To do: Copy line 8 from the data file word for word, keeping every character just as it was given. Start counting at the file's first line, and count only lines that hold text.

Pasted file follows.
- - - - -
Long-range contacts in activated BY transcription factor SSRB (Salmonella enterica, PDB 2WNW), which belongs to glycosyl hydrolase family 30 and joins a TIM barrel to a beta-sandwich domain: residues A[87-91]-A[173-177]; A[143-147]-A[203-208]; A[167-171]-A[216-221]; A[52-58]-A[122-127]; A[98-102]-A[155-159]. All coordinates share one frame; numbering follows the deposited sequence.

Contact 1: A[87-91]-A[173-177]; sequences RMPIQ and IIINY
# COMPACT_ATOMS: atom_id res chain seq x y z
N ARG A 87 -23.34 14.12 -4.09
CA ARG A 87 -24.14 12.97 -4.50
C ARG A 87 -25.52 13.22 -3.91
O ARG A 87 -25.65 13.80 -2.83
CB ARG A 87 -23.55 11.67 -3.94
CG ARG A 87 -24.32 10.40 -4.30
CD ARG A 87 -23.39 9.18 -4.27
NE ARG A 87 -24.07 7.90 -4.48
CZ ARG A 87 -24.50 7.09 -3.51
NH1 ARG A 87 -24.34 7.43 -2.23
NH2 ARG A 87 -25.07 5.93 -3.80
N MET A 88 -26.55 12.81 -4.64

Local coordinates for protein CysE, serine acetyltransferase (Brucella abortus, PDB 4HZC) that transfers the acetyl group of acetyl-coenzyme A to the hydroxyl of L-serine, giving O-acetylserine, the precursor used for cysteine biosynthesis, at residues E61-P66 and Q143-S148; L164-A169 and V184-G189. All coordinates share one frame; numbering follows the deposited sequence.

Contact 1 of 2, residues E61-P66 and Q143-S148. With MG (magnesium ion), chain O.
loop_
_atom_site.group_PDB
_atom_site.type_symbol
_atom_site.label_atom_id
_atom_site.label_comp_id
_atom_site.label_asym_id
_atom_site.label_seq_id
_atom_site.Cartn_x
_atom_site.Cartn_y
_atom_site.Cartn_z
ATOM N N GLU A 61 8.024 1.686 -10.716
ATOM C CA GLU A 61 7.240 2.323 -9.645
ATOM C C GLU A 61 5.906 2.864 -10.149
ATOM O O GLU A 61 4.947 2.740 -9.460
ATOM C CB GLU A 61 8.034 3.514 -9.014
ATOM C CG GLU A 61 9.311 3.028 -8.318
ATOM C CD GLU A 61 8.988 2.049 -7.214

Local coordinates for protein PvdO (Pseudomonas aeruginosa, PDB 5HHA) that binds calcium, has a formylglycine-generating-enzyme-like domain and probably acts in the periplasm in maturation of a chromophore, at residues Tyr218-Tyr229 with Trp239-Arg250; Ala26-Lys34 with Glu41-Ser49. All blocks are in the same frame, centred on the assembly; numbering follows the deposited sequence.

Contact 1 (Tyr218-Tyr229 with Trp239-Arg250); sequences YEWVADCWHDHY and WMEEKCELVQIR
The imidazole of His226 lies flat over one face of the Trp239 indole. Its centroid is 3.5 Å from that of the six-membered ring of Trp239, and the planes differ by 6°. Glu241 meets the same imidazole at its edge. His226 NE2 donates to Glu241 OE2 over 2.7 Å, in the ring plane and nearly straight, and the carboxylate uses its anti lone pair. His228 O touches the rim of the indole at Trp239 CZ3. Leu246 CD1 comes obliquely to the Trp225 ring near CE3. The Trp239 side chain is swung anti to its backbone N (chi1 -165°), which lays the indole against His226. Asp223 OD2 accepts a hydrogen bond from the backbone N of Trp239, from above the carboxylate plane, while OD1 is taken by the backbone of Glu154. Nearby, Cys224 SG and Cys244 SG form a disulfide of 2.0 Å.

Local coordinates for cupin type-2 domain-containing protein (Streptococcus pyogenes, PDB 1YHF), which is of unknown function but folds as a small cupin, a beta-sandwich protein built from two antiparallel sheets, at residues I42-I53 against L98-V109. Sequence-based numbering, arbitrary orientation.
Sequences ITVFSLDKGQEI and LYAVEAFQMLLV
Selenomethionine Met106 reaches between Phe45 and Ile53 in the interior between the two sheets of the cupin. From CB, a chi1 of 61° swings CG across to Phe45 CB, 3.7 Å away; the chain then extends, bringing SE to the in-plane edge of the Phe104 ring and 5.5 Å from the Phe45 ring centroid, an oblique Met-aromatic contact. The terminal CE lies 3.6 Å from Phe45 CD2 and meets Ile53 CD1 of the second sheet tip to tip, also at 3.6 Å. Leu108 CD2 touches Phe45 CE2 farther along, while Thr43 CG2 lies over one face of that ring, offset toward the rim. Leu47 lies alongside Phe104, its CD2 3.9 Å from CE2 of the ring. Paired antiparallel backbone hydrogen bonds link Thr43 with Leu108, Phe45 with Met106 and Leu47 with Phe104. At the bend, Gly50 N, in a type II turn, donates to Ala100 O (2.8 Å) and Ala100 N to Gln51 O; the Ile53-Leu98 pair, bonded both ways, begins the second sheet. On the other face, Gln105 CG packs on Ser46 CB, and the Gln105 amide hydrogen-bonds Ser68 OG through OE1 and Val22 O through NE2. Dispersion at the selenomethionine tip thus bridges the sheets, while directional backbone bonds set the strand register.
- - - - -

CB ARG A 87 -23.55 11.67 -3.94